[Building Blocks]: 5 good to know investment ratios for better investment analysis

Looking at a company financial statements and not knowing what to look out for can be a headache for investors, which is why certain investment ratios have been widely used to explain certain important aspects of a company’s financial statement in a more simplified manner. For those who have some investment knowledge would have heard of terms like PE ratio, Debt to Equity ratio etc. These ratios make use of certain elements of the financial statement to give investors an easy understanding of certain strengths or weaknesses of the company. In this post, I shall try to explain some of the key ratios that investors normally use and what it means.

investment ratios.jpg

These are the 5 common investment ratios that I will explain below:

  1. Price to Earnings (PE) ratio
  2. Price to Book (PB) ratio
  3. Return on Equity (ROE) ratio
  4. Quick Ratio
  5. Debt to Equity Ratio

1) Price to Earnings ratio

Just as the name suggests, PE ratio simply means:

 

PE Ratio

PE ratio is widely use by a lot of value investor to see if the stock is undervalued or not. Generally a low PE ratio of less than 10 is considered to be undervalued. Whereas a high PE stock usually are found in high growth stock. For instance the FANGs stocks, Facebook, Amazon, Netflix, and Google, most of their PE are above average PE ratio in the US. This is because investors believe that these tech stocks will continue to grow their Earnings per share (EPS) rapidly hence at present times they are willing to bid up its present stock price to a high level ==> Thus a high PE ratio.

In other words, it represents the amount one is willing to pay for each dollar worth of earnings of the company.

2) Price to Book ratio

Price to Book ratio (PB) is also another widely used indicator by value investors to determine if the stock is overpriced or not.

 

PB Ratio.png

In this case the book value of a company is the value of the assets of the company on the balance sheet =>  since Total Asset – Total Liabilities = Total Equity 

Thus, PB ratio is simply at what price are you paying for the value of the underlying assets in the company. A low PB ratio means that you are paying a low price for the value of assets in the company, the opposite is true for high PB stocks.

However one have to understand that PB ratio has it own shortcomings, for instance, it is more accurate for company that are capital intensive or company with a lot of assets.

3) Return on Equity (ROE)

ROE is a measure of how many dollars can a company generate on every dollar of equity.

 

ROE

Many termed the ROE as a measure of efficiency as it measures how well the management deploy the shareholder’s capital. Being able to get more dollars of profit out of lesser dollar of equity is a good thing to look out for (High ROE). Thus, usually company with high ROE is preferred over one with low ROE.

However also note that ROE can be artificially affected if the total equity portion is changed. For instance share buyback decreases total equity and hence boost the ROE.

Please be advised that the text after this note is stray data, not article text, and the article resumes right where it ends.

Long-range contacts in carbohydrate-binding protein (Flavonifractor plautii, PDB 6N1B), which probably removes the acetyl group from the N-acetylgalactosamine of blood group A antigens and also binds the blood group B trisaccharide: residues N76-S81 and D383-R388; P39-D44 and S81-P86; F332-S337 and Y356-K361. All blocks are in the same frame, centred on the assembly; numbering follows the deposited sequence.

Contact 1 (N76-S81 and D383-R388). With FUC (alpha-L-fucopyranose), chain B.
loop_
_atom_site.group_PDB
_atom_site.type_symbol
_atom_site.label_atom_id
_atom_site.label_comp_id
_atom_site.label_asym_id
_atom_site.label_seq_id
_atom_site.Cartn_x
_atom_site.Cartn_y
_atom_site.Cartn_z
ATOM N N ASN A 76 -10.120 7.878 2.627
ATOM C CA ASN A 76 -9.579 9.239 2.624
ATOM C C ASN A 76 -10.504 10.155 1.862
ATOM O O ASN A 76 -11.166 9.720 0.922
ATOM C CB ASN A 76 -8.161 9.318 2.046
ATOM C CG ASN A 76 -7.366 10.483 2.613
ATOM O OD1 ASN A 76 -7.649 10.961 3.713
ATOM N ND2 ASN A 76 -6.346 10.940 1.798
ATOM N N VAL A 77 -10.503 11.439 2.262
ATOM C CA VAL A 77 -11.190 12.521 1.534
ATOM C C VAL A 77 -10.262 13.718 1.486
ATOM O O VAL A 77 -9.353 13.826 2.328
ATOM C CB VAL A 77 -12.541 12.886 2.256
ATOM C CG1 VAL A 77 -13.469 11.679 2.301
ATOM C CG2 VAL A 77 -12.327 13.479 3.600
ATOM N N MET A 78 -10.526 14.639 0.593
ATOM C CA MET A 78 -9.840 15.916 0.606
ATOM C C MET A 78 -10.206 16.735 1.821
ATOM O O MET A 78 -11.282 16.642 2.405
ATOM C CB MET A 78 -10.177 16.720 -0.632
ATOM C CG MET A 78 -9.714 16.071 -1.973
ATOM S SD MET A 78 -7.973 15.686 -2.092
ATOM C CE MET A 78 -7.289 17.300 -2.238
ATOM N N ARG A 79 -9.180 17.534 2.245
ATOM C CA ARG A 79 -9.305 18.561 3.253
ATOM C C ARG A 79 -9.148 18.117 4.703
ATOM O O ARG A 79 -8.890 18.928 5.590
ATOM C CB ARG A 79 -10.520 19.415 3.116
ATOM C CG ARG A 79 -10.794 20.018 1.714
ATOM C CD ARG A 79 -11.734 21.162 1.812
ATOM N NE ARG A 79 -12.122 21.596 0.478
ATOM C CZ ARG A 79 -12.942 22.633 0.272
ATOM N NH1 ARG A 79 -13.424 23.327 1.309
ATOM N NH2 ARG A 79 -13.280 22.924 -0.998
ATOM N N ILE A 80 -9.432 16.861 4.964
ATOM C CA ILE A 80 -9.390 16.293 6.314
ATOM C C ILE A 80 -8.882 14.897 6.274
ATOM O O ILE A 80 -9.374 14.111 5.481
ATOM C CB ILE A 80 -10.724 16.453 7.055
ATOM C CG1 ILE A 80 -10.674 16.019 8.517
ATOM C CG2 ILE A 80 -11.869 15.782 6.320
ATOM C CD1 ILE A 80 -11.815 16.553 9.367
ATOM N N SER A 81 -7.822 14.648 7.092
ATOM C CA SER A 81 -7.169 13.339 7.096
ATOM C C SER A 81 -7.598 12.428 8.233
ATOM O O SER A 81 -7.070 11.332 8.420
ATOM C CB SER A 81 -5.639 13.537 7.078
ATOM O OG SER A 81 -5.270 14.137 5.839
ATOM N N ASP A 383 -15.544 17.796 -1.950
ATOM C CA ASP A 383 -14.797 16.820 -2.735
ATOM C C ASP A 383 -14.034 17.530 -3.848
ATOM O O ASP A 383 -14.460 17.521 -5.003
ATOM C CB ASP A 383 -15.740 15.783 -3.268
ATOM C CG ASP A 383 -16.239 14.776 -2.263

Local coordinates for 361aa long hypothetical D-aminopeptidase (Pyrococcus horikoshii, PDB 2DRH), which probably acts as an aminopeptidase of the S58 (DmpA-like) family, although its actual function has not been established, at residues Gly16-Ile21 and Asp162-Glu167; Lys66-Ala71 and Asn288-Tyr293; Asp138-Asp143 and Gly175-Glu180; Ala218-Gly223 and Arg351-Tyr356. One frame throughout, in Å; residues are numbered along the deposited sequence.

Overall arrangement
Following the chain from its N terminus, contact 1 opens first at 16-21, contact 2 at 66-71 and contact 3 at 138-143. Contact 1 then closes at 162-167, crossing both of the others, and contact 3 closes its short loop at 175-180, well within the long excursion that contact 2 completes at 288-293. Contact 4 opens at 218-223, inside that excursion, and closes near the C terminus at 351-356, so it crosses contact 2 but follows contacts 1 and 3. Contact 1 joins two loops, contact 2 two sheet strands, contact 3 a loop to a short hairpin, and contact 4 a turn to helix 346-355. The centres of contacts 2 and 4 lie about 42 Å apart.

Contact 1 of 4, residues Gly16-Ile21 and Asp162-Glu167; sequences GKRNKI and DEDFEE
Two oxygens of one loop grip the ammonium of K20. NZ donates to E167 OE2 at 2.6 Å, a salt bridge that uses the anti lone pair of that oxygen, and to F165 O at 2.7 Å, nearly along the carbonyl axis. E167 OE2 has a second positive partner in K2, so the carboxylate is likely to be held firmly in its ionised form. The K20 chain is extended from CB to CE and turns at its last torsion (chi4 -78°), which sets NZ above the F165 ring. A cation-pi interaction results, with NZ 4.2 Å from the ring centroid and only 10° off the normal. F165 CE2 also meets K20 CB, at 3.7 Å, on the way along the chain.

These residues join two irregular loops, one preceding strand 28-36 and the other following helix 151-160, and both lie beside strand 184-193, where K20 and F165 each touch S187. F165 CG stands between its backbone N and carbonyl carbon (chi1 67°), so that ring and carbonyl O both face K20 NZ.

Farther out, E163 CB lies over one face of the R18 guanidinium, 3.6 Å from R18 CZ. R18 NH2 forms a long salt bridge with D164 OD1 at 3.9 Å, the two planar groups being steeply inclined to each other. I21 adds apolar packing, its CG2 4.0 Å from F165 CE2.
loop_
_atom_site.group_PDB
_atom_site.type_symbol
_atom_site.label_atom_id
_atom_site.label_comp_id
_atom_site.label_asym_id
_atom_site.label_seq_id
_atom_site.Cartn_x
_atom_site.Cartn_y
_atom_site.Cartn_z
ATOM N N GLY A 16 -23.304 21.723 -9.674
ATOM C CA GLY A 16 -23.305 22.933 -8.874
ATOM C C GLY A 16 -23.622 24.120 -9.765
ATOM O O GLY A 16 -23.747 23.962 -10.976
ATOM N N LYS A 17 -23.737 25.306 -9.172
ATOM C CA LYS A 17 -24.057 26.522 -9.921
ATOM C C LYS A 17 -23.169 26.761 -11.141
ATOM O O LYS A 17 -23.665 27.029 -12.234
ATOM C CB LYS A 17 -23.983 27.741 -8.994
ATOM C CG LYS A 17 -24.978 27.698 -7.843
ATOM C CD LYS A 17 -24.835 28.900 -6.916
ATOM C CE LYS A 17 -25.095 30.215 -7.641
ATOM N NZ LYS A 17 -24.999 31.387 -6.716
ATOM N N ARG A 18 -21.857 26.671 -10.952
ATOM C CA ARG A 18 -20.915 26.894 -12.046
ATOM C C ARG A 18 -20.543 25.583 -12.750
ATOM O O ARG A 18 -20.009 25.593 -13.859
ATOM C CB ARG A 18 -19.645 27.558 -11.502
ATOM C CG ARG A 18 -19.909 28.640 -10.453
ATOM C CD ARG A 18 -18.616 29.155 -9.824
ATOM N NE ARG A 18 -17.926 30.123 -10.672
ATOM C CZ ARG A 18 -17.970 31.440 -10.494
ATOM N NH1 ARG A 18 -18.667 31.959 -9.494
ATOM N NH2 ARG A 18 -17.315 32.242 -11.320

4) Quick ratio **

Although not used by many, I feel quick ratio is a rather important measure of the company ability to manage their debt obligations.

 

Quick Ratio.png

Quick ratio provides an understanding of whether a company can meet its short term debt obligations. In this case, the short term investment refers to any securities the company hold that can be liquidated in a year.

A high quick ratio of more than 1 would mean that the company are able to pay off their debt in a year and hence the company would not run into any issues with the debtor within the financial year.

A low quick ratio of less than 1 would show that the company may have troubles meeting the near term debt obligations and could run into financing issues which as investors we would not want. This can prompt management to take on more long term debt to finance their short term obligations or raise funds through rights issues which we usually try to avoid.

5) Debt to Equity ratio **

Debt to Equity ratio is another way to understand about the company’s debt status.

 

Debt to Equity Ratio.png

Debt to Equity calculates the amount of financial leverage the company has.

High debt to equity ratio (usually more than 1.5x, in my opinion) mean that the company is highly leverage and can be rather risky. If the company cannot generate enough cash to pay off the debt that could spell trouble for the company.

Whereas an extremely low debt to equity ratio can mean that the company are too conservative and may be missing out on the extra growth benefits that taking on some debt can bring.

 

** For both of the ratios used to determine the debt status of a company. It is important to distinguish the nature of the debt. Is it being use to expand operations, or is it used to pay off loans that are going to expire? Choosing a company that uses debt well to expand operations that lead to higher profits and growth is good. Whereas a company that consistently borrow to pay off bad debts is definitely bad.

Another indicator would be to examine their cash flow to see if they are earning enough from their operations to cover the amount of debt they incur. Hence, one should never fear away from company that takes on debt, but instead study them closely.

 

In conclusion,

no one ratio can tell you the full story of any company. You would need to actively look at a few ratios, compare across the industry, look at their growth prospects before you can derive at a fuller picture. Hopefully, you have learnt more about certain ratios that are widely used by investors. If you are looking to learn more about how to read annual reports you can click here (for part 1) & here (for part 2) which should greatly aid in helping you make better use of the ratios you have learnt here!

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